Eating camel meat, except during the highest of ceremonies, is considered taboo among the Tehir. The camel does not represent a means of meat for these desert-dwellers, though its sweet milk is a fine delicacy. Dairy has a special (though scant) place in their cuisine. Through marriage, southern pastoral tribes may occasionally join in partnership with the semi-sedent millet farmers near the cliffs, relying on their ability to store products for many weeks. This joint effort allows for a small production of cheese, butter, and samya (a clarified and herbed butter product), which is traded to other tribes for tea, bulgur, and other staples. A fine delicacy, the samya is produced by kneading goat's butter with various concoctions of herbs. The mixture is then cooked, salted, and strained, then poured into pots and jugs. The containers are then buried in small underground cairns for many months or even years. The samya is served over wheat dishes with seared vegetables or spread on flatbreads. It is reserved only for the finest occasions, such as weddings and any festivals held in the spring months. Gifting an entire pot of samya at the Hujuura is a blatant, but silent statement of superiority.

Millet and bulgur wheat were once the primary grains for the Tehir, though recent developments in southern agriculture have shown corn to be a potentially viable resource. Grains are typically ground into coarse flour for use in making unleavened dough for flatbread. Flatbread is eaten at nearly all meals and may be served with a spread of porridge, dried fruit, vegetable, or bean paste, olive oil, or during special occasions, samya. A regional dish unique to the Sea of Fire, couscous is usually served in combination with goat meat and dried vegetables. When in an oasis, a nomadic Tehir woman may serve the couscous stuffed within a roasted pepper.

Available chiefly around carefully cultivated oases and in the southeast, wild vegetables are a necessary but often difficult to come by item of the Tehir diet, and control over an oasis is a matter of survivability. The semi-sedent, southern tribes have made a living gathering a variety of wild vegetables, including wild potatoes and other tubers, and nuts and other legumes.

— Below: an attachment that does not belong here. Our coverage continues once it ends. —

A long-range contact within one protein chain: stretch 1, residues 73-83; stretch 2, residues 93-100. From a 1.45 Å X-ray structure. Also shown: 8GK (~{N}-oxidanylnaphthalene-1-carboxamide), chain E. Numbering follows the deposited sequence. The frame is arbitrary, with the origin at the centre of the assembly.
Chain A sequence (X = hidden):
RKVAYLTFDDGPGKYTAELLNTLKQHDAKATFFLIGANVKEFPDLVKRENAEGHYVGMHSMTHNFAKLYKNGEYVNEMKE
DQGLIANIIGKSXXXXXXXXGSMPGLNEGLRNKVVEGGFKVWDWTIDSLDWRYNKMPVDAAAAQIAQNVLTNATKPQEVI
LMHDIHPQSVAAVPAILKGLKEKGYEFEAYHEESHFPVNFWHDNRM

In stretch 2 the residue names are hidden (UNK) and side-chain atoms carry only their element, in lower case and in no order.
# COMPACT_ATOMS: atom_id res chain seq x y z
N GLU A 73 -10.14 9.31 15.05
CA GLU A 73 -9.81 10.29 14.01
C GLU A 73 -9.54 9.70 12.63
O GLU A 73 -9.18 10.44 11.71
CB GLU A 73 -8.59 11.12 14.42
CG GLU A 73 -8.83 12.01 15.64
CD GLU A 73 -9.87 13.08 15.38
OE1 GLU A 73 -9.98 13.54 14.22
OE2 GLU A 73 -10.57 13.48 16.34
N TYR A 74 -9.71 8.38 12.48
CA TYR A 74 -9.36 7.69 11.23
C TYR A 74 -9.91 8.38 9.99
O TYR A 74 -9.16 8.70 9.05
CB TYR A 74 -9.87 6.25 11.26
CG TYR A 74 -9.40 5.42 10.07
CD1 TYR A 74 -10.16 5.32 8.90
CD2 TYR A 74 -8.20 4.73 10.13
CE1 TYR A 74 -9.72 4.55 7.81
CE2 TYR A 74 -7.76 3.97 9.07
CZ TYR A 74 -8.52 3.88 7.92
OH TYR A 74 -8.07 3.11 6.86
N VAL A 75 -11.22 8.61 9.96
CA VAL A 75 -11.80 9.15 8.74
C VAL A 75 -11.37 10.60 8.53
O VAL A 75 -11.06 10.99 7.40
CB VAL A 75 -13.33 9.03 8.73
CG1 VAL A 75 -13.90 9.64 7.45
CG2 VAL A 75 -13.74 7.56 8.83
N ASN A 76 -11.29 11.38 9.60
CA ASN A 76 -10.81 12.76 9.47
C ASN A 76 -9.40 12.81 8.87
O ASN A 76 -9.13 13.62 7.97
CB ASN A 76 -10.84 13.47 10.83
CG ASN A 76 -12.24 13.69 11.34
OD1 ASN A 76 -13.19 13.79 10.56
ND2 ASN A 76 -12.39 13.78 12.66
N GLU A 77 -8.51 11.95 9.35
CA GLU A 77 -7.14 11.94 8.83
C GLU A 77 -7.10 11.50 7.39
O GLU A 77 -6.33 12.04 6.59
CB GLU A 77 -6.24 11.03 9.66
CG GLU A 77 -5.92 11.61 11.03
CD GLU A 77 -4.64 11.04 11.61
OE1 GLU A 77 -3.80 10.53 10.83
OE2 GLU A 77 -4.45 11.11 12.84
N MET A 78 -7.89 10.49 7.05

The oases of the north are known more for their spices and flavor enhancers such as anise, caraway, cassia, coriander, cumin, garlic, ginger, a variety of warm-weather mints, olives, saffron, sesame, and turmeric. Rumor holds that an elder noblewoman of each tribe protects the secrets of its valued spices, and the lesser women will have to pay her greatly for anything more than a pinch of the blend. The southwestern oases are revered for their unique selection of very hot peppers, which are often blended with garlic and other spices and served over a bland couscous. Dates, figs, limes, and palm hearts are also prized crops of the oases and give colorful variation in dishes of couscous or spread on the breakfast flatbread. A tasty morsel for Tehir children is the candied date, though caution must be taken, for eating too many sweets is said to reduce a young Tehir man's vitality. Tehir women quite enjoy dates and other sumptuous treats, but their consumption is not much regulated, for a large woman is considered an example of Tehir wealth.

It is believed the evil creatures dislike the smell of certain plants and for this reason, the Tehir dose their water. Whether or not a sulfuric smell and taste of some oases in the far eastern desert is also a factor for this tradition is purely speculation. It stands to reason however, that tea has become a foundation within the Tehir tribes. It is traded both internally and out, for a variety of staple goods including grains and vegetables. A serving of tea is typically accompanied by mint, anise, licorice, cinnamon, or nutmeg (valerian is a favored ingredient for the shaman) with a small bit of sugar to enhance the natural flavors. Some tribes have taken to adding a hint of goat's milk to further enrich the taste.